Frothed Mexican Drinking Chocolate

November 01, 2011
By Holly Jennings

On the Day of the Dead, or any day, I like Mexican drinking chocolate served chilled and “on tap,” with a head. Thus began frothing sessions with a molinillo, a whisk, and, because I have a case of “lazy arm,” a blender, the latter being completely nontraditional and inauthentic. All work, to slightly different effect, and can be seen in action in the video “Frothing Drinking Chocolate,” below.

Before the frothing experiments could begin, however, I needed to develop a recipe for drinking chocolate using Mexican chocolate.

Having a variety of leftover dried chiles as well as some ideas for ingredient pairings from the days of cooking from The Art of Mexican Cooking, a DCCC cookbook pick earlier this year, the peripheral flavors were not in question. But what chocolate to use?

After sampling a few different brands, I settled on Taza chocolate, a good quality Mexican-style chocolate with excellent flavor that is both organic and fair trade, and traditionally processed using granite mill stones in Boston. Wanting a plain chocolate that I could add my own Mexican flavors to, I opted for their unflavored “cacao puro” in the traditional disc shape. It is made of only two ingredients: single origin Dominican cacao and sustainably grown, raw cane sugar.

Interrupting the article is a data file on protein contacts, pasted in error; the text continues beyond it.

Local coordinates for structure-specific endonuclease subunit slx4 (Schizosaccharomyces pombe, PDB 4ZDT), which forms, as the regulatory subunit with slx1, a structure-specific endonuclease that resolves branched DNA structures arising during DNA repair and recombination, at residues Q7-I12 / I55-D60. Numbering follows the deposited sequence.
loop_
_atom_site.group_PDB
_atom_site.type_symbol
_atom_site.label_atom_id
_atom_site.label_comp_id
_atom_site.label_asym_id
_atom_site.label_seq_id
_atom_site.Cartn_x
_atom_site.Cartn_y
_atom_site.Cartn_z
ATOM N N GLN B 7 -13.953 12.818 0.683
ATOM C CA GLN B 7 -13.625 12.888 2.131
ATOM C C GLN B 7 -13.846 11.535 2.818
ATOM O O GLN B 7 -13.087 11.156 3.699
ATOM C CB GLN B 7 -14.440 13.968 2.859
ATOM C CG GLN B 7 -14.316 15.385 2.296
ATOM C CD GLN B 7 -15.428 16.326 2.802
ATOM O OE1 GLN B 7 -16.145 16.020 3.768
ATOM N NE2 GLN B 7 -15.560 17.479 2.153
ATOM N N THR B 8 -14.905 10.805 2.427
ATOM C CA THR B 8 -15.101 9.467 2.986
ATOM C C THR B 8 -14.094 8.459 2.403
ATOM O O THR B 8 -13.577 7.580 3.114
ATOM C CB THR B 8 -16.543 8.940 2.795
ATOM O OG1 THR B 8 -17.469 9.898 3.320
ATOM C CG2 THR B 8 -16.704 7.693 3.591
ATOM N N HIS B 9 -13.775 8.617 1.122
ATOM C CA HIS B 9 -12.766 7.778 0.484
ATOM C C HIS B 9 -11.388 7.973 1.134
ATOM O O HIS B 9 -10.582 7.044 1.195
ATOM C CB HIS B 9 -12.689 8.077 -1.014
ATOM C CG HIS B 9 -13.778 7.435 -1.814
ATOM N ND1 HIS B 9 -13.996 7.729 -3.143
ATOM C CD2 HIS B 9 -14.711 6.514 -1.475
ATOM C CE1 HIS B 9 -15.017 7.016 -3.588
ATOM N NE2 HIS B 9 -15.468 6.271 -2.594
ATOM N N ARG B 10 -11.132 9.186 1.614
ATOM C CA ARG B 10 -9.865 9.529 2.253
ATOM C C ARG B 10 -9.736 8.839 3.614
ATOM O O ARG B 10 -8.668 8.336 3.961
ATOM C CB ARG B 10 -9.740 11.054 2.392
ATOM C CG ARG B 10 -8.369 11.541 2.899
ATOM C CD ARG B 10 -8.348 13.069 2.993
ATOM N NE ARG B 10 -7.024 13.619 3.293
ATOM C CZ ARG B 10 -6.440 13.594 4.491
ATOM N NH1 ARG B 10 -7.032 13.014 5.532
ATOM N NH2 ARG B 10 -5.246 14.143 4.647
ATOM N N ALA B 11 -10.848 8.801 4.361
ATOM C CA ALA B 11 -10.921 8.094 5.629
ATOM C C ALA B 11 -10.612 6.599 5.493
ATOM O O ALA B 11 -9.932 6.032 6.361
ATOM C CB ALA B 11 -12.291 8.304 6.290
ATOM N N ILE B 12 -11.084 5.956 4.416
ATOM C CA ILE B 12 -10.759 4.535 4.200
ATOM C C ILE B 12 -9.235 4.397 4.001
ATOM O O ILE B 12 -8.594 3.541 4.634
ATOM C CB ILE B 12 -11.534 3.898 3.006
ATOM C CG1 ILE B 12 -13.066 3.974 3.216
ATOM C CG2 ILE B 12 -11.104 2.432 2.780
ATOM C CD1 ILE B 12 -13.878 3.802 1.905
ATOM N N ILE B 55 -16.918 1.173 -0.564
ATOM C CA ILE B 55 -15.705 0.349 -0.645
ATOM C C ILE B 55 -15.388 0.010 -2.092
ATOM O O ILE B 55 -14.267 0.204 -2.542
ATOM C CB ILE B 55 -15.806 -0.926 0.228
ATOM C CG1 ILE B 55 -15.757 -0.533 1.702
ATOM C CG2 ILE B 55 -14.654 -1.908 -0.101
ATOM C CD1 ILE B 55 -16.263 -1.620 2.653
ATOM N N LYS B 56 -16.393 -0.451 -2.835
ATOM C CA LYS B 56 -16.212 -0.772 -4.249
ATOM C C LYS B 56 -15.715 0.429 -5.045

Before arriving at the recipe that follows, I tried several different versions—one with the chile guajillo, the chile mulato, and the chile ancho; one with sesame seeds and one with pumpkin seeds; one with and without salt; and one made solely with water.

Mayans and Aztecs would have made their drinking chocolate with water and often unsweetened. (If sweetened, it would have been sweetened with honey; cows and sugar were introduced by the Spanish.) I made the first batches with water, but found the drink a bit thin and acidic. In the end I decided milk is a good addition, as it mellows the naturally acidic notes found in Mexican-style chocolate.

Aztecs viewed chocolate as a fortifying drink; in this vein, I like to think the addition of sesame seeds gives the drink extra body and nutrients. However, if you don’t have any sesame seeds on hand, simply omit them; though they do add a subtle flavor to the drink, it is quite good without them.

If my recipe is too involved for you—it does require toasting spices, resuscitating a chile, and pureeing the lot in a blender—consider trying some of Taza’s many excellent flavored Mexican-style chocolates. You then only need to dissolve the chocolate in hot milk and drink it hot or cold, as you wish, keeping the ratio of chocolate to liquid the same (1 disc chocolate: 1 cup milk). (To see the full range of Taza’s flavored chocolates, as well as instructions for and a video of the traditional frothing method, using hot water, visit Taza’s website.)

Makes about four 8-ounce servings

One piece cinnamon (2½ to 3 inches long), broken into thin strips
4 cloves
4 teaspoons sesame seeds (optional)